Prime Minister Prayut Chan-o-cha announced that a general election will be held by November this year. The Bangkok Post has set a 329-day countdown from Jan 1 to the last Sunday of November, in accordance with the prime minister’s announcement. (Post Today photo)
Prime Minister Prayut Chan-o-cha said Sunday the nation needs to stand together as the often deeply divided nature of Thai society, especially when it comes to politics, poses a threat to this year’s general election.
He urged all concerned parties to help foster peace and stability to ensure the highly anticipated poll goes smoothly in November.
The premier stressed he did not expect the poll to be delayed again but merely wanted to point out that an election marred by divisiveness was unlikely to bring peace but rather trigger social unrest and conflict.
Gen Prayut made the remark when asked about his New Year’s wishes and expectations for 2018.
He said he expected to see poverty levels reduced and a peaceful transition of power from the coup-installed regime to a democratically elected government.
“I’m concerned about the election if the situation remains highly divisive. So try not to fuel conflicts. If we want an election, we must help foster peace and order. Without that, conflicts will continue after the election.
“I’m not saying I will postpone the poll. I just want to warn those who plan to create trouble. People need to watch out for these characters and steer clear of them,” he said.
The prime minister said he wanted to see an administration with good governance and politicians with integrity and transparency who would steer the country in line with national strategies that are being laid down.
“I want the Thai people to be happy and not deprived of anything. If we want to solve people’s problems sustainably, we have to do what I’m doing. We need to set objectives and directions for each group because they have different needs. These are my expectations,” he said.
“I don’t want to see unrest. I don’t want conflicts,” he added.
He rejected criticism of his move to use Section 44 of the charter requiring members of political parties to register again, saying there was no hidden agenda.
Prime Minister’s New Year’s card
May the powers of the Three Gems, the sacred forces and the powers of the late King Bhumibol Adulyadej, Her Majesty the Queen, His Majesty the King and members of the royal family bless the members of the media and all Thais.
May they all be happy, prosperous and succeed in their lives and in their professional endeavours. It may be hard going today but everything will be better if we stay true to committing good deeds.
The prime minister said parties should not have to worry about members defecting if their policies are sound enough.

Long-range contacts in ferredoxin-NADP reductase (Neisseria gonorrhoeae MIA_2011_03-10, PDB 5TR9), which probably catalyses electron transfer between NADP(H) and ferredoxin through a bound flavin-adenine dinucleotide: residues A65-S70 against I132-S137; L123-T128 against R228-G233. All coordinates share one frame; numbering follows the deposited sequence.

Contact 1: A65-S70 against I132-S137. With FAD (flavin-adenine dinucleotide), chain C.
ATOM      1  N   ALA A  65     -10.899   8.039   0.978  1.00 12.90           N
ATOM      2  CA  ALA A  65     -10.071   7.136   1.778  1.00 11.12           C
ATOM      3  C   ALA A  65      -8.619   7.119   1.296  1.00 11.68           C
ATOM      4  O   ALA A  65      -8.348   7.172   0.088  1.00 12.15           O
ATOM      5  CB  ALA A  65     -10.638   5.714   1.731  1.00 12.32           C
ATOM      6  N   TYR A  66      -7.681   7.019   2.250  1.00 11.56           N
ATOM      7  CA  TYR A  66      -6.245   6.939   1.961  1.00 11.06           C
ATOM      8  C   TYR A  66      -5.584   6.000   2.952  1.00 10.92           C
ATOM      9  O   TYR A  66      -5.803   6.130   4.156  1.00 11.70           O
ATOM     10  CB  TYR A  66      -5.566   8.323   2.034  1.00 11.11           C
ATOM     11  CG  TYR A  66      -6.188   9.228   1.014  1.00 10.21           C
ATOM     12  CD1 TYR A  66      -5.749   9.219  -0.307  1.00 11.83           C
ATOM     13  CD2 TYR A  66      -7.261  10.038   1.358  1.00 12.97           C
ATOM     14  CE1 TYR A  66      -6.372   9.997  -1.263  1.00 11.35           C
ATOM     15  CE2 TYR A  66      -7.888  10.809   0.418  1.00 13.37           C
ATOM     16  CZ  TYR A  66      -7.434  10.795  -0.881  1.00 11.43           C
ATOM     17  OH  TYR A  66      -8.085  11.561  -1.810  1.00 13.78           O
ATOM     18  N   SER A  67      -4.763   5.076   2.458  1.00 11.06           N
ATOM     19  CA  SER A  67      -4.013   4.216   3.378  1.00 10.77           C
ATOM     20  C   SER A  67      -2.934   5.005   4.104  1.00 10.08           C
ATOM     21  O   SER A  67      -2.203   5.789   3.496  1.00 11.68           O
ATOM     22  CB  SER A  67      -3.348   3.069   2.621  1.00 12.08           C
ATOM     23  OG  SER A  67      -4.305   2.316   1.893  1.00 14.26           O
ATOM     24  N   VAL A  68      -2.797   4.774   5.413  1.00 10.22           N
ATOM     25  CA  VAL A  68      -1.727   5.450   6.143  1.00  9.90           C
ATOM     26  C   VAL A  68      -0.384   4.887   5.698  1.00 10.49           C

Several parties saw the requirement as a de facto “resetting” of party membership and a move to make it easier for members to defect to new groups, possibly including military-backed ones.
Gen Prayut said the order had nothing to do with a “reset” and that it was issued so all membership databases are updated without any duplication.
Asked about speculation the move was to draw politicians to military-backed political parties, the prime minister said he was usually treated with mistrust by the media and urged reporters to treat him fairly.
“Why would I form a political party? Could I do that?” he said when asked about the possibility of the regime setting up a party to contest the poll.
While acknowledging that some people have pledged to support him and nominate him as prime minister for the election, he said no one has approached him on the matter and he has not made any decisions.
Critics were concerned that politicians with military affiliations would use the new rules under the charter to have a non-elected outsider appointed as premier.
“It is up to the public to decide who they want to cooperate with. Some people are worried about me becoming a non-elected prime minister. There are a lots out there. Why me?” he said.
Under the constitution, senators can join MPs in proposing a motion to suspend the rule requiring prime ministerial candidates to come from political party lists, paving the way for an “outsider” prime minister to be selected, if a prime minister cannot be chosen from the lists of candidates for whatever reason.
Meanwhile, rumours continued to circulate that key politicians were being approached by the regime.
A source in the Pheu Thai Party said yesterday contacts were made with core party members in several provinces including Chon Buri, Buri Ram and Suphan Buri. According to the source, the regime apparently targeted key figures in each region.